More than 30 senators from both parties called on the Agriculture Department to provide robust aid for small growers and meat producers who are the backbone of the farm-to-table movement.
In a Thursday letter to Agriculture Secretary Sonny Perdue, 29 Democrats, independents Angus King of Maine and Bernie Sanders of Vermont, and Republicans Susan Collins of Maine and Lisa Murkowski of Alaska said public health restrictions to contain the spread of the coronavirus have imposed extra expenses for packaging, sanitizing and transportation, or closed restaurants, university dining halls, farmers markets and other venues that these farmers depended on for sales.
Food businesses that remain open are operating under social distancing requirements and limited service, which means fewer orders for their suppliers. State and local officials have been particularly divided over how to address farmers markets, with some shuttering them and others declaring them an essential service that should continue, albeit with restrictions.
Senate Agriculture ranking member Debbie Stabenow, D-Mich., and Senate Agriculture Appropriations Subcommittee ranking member Jeff Merkley, D-Ore., were among the lawmakers who signed the letter.
Specifically, they said small farmers who can show that at least 25 percent of their total income comes from local sales should be eligible for direct payments administered by the Farm Service Agency to cover lost revenue and additional costs to comply with COVID-19 health guidelines out of $9.5 billion that Congress included in the third coronavirus economic relief package as a pool of aid money to address financial distress spreading across various segments of agriculture.
Supporters of locally and regionally focused agriculture say they have a claim on the funds since the law specifically mentions “producers who supply local food systems” along with specialty crops — including fruits and vegetables, tree nuts, dried fruits, horticulture and nursery crops — livestock producers and dairy farmers.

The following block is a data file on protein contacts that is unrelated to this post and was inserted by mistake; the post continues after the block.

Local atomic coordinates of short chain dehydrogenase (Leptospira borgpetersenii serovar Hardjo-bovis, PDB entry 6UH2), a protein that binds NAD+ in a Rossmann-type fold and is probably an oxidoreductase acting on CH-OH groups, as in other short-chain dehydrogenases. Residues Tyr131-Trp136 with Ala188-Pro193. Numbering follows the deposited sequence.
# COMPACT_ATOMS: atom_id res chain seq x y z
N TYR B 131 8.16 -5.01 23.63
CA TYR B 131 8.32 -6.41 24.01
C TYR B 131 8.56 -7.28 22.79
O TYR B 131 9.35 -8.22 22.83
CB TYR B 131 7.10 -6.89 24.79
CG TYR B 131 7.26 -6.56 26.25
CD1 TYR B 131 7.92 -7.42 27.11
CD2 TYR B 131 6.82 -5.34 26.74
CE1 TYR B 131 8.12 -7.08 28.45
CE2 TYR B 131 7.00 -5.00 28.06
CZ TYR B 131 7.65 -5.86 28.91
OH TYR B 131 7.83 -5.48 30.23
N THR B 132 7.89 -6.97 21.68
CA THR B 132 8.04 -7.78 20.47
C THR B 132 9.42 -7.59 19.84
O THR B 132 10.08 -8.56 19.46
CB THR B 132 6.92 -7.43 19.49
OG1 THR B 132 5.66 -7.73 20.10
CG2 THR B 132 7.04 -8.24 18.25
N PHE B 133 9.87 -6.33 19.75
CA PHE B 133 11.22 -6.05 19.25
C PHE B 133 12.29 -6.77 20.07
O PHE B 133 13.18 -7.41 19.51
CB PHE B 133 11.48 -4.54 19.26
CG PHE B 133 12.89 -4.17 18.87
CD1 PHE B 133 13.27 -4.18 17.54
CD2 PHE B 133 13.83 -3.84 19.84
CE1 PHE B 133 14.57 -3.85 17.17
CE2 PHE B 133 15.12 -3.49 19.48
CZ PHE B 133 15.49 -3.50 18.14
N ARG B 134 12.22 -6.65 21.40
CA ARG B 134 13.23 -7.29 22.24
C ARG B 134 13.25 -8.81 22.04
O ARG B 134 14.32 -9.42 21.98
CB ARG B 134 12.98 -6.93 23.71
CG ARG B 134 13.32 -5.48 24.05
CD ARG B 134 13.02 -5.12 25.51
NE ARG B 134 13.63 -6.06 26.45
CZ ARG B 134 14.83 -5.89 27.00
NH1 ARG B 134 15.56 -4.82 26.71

The producers involved in direct-to-consumer sales or who participate in regional food hubs that help them sell to wholesale, retail and institutional customers are focused on domestic buyers. They usually don’t have federal crop insurance and do not qualify for conventional farm subsidy programs.
In March, as Congress worked on what became the third coronavirus bill, Dawn Thilmany and Rebecca Jablonski, both economists at Colorado State University, former USDA official Debra Tropp and former USDA Economic Research Service analyst Sarah A. Low calculated possible losses for farmers selling to local markets and regional food hubs at $1 billion by the end of 2020. Their briefing paper was done for the National Sustainable Agriculture Coalition, an umbrella organization for agriculture, consumer and environmental groups.
Thilmany, an agriculture economist, said in March that many of the markets cultivated by producers have “all been decimated.”
“When you don’t have university accounts, K-12 accounts or restaurants being viable or having to move to this pickup-curbside delivery model, what the heck do you do?” Thilmany asked.
Tropp, who formerly administered USDA regional food programs, said farmers markets often are an easier way for beginning farmers to develop buyers for their products.
The 2017 Census of Agriculture found the average gross income for farmers engaged in local food sales was less than $75,000 a year. The census found that total sales by 159,00 farmers amounted to nearly $11.8 billion. Local food sales represented an estimated 3 percent of the value of total U.S. agricultural production in 2017.
Tropp said these farmers often hold off-farm jobs that provide additional income and health insurance benefits.
“People are not making a whopping amount of money,” Tropp said, noting that those off-farm jobs may be in jeopardy as the economy slows down because of COVID-19 closures. The current economic package could help with off-farm job losses with the extra $600 a week in unemployment payments.
She said there is room for innovation. Tropp said food hubs, which helped farmers become suppliers to restaurants, could change their focus. “They may make it up, frankly, by selling to hospitals and health care,” she said, noting that they are busy under COVID-19.